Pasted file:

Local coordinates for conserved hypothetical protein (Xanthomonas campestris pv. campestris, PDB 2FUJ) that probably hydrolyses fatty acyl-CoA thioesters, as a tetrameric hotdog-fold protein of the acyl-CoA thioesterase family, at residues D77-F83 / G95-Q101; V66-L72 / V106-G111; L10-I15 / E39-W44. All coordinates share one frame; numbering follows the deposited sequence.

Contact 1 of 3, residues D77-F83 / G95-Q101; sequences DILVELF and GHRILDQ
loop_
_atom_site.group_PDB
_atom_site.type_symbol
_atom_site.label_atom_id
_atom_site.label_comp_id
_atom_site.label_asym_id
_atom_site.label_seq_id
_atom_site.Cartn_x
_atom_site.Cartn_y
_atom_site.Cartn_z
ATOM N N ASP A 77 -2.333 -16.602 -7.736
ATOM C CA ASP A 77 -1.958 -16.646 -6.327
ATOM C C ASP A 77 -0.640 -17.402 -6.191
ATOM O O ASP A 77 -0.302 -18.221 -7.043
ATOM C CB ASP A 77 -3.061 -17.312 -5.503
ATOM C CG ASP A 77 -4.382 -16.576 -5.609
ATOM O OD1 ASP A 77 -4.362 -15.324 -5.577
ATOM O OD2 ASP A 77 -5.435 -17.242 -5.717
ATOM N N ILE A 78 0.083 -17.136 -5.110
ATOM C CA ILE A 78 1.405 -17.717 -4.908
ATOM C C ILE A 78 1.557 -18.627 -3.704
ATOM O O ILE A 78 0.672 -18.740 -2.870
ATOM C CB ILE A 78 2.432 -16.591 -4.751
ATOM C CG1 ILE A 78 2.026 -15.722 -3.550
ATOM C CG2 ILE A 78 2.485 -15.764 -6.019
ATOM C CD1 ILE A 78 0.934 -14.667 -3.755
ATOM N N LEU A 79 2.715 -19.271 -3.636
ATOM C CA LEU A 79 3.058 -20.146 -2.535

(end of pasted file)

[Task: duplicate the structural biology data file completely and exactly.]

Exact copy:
Local coordinates for conserved hypothetical protein (Xanthomonas campestris pv. campestris, PDB 2FUJ) that probably hydrolyses fatty acyl-CoA thioesters, as a tetrameric hotdog-fold protein of the acyl-CoA thioesterase family, at residues D77-F83 / G95-Q101; V66-L72 / V106-G111; L10-I15 / E39-W44. All coordinates share one frame; numbering follows the deposited sequence.

Contact 1 of 3, residues D77-F83 / G95-Q101; sequences DILVELF and GHRILDQ
loop_
_atom_site.group_PDB
_atom_site.type_symbol
_atom_site.label_atom_id
_atom_site.label_comp_id
_atom_site.label_asym_id
_atom_site.label_seq_id
_atom_site.Cartn_x
_atom_site.Cartn_y
_atom_site.Cartn_z
ATOM N N ASP A 77 -2.333 -16.602 -7.736
ATOM C CA ASP A 77 -1.958 -16.646 -6.327
ATOM C C ASP A 77 -0.640 -17.402 -6.191
ATOM O O ASP A 77 -0.302 -18.221 -7.043
ATOM C CB ASP A 77 -3.061 -17.312 -5.503
ATOM C CG ASP A 77 -4.382 -16.576 -5.609
ATOM O OD1 ASP A 77 -4.362 -15.324 -5.577
ATOM O OD2 ASP A 77 -5.435 -17.242 -5.717
ATOM N N ILE A 78 0.083 -17.136 -5.110
ATOM C CA ILE A 78 1.405 -17.717 -4.908
ATOM C C ILE A 78 1.557 -18.627 -3.704
ATOM O O ILE A 78 0.672 -18.740 -2.870
ATOM C CB ILE A 78 2.432 -16.591 -4.751
ATOM C CG1 ILE A 78 2.026 -15.722 -3.550
ATOM C CG2 ILE A 78 2.485 -15.764 -6.019
ATOM C CD1 ILE A 78 0.934 -14.667 -3.755
ATOM N N LEU A 79 2.715 -19.271 -3.636
ATOM C CA LEU A 79 3.058 -20.146 -2.535